Cadillac Escala: Another Gorgeous Concept Doomed to Never Reach Production?

Steph Willems
by Steph Willems

For the third time in recent years, Cadillac has unveiled a stunning concept car to showcase the brand’s future design language, but forgive us for taking Cadillac’s hint at a production model with an Elmiraj-sized grain of salt.

The Escala, revealed last night at the Pebble Beach Concours d’Elegance, is a pillarless liftback sedan with styling that previews the automaker’s future products. Or so we hope.

Buckets of drool were shed over Cadillac’s past concepts — the yacht-like Ciel four-door convertible in 2011 and the elegant and athletic Elmiraj coupe in 2013 — but production vehicles they were not. The amount of design language that made the hop from those concepts to the CTS and CT6 is anyone’s guess. Not enough, many would say.

According to Global Cadillac president Johan de Nysschen, the design and technological concept could make it to production. Maybe, just maybe.

“Escala is a concept car, but one based upon the unrelenting rise of our product substance,” he said in a statement. “Depending on the development of market segment for large luxury sedans, Escala is a potential addition to our existing product plan.”

The Escala’s interior reveals a bipolar personality — technology-minded in the front, comfort-focused in the back. A center control module combines the gauge cluster and center stack, while hand-tailored fabric throughout the cabin provides the opulence we all demand (but often never receive).

“My brief to the designers was to create a car you desperately want to drive, and also one in which you want to be driven,” said Andrew Smith, executive director of Cadillac Global Design, in a statement. “So rather than a single design, this interior consists of two themes.”

Cadillac calls the Escala a “flagship sedan,” which doesn’t bode well for its future, given the planned CT8’s “on hold” status. Who knows, maybe the Escala previews a future replacement for the brand’s current range-topping CT6.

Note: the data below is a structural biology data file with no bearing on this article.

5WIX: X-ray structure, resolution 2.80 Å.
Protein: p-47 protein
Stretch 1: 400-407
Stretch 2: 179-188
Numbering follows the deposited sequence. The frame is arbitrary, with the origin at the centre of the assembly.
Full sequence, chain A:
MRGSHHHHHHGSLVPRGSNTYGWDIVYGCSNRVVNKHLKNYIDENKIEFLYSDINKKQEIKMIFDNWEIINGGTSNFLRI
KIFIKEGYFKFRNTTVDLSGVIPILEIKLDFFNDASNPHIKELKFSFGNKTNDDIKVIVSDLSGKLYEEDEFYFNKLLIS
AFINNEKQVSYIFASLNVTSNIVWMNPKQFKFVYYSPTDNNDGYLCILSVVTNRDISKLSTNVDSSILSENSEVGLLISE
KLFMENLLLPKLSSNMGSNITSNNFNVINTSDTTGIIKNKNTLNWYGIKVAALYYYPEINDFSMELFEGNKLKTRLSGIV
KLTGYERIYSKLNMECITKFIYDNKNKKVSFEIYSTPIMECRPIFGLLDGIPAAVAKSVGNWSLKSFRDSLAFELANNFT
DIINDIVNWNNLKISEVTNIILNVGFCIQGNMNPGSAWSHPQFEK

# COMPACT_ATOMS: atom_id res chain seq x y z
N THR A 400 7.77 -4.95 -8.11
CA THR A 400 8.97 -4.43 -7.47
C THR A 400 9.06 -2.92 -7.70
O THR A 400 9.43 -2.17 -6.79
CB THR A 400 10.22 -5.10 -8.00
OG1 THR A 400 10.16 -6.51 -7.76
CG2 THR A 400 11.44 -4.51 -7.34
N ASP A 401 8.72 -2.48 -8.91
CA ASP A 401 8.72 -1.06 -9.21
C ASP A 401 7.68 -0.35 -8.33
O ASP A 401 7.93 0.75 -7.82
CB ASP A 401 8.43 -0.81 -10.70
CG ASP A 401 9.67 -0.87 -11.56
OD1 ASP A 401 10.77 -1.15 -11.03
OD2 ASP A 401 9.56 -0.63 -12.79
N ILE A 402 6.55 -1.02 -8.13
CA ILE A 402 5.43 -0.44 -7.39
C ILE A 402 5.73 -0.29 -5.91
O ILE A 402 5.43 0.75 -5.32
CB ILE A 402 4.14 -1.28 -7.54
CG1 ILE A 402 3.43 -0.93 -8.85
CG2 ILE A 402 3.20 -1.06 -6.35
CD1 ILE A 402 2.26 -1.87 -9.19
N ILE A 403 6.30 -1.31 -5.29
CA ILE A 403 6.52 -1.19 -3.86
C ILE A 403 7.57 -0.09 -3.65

At six inches longer than a CT6, the Escala’s liftback would add a new measure of versatility to a premium sedan, but crossovers and SUVs will remain our vehicular overlords, now and in the future.

[Images: General Motors]

Steph Willems
Steph Willems

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  • EBFlex At the summer property putting boats in the water, leveling boat lifts, cleaning the lots for summer, etc. Typical cabin stuff in the most beautiful place on the planet
  • Lou_BC I've I spent the past few days in what we refer to as "the lower mainland". I see Tesla's everywhere and virtually every other brand of EV. I was in downtown Vancouver along side a Rivian R1T. A Rivian R1S came off as side street and was following it. I saw one other R1S. 18% of new vehicles in BC are EV'S. It tends to match what I saw out my windshield. I only saw 2 fullsized pickups. One was a cool '91 3/4 ton regular cab. I ran across 2 Tacoma's. Not many Jeeps. There were plenty of Porches, Mercedes, and BMW's. I saw 2 Aston Martin DBX707's. It's been fun car watching other than the stress of driving in big city urban traffic. I'd rather dodge 146,000 pound 9 axle logging trucks on one lane roads.
  • IBx1 Never got the appeal of these; it looks like there was a Soviet mandate to create a car with two doors and a roof that could be configured in different ways.
  • CAMeyer Considering how many voters will be voting for Trump because they remember that gas prices were low in 2020–never mind the pandemic—this seems like a wise move.
  • The Oracle Been out on the boat on Lake James (NC) and cooking up some hella good food here with friends at the lake place.
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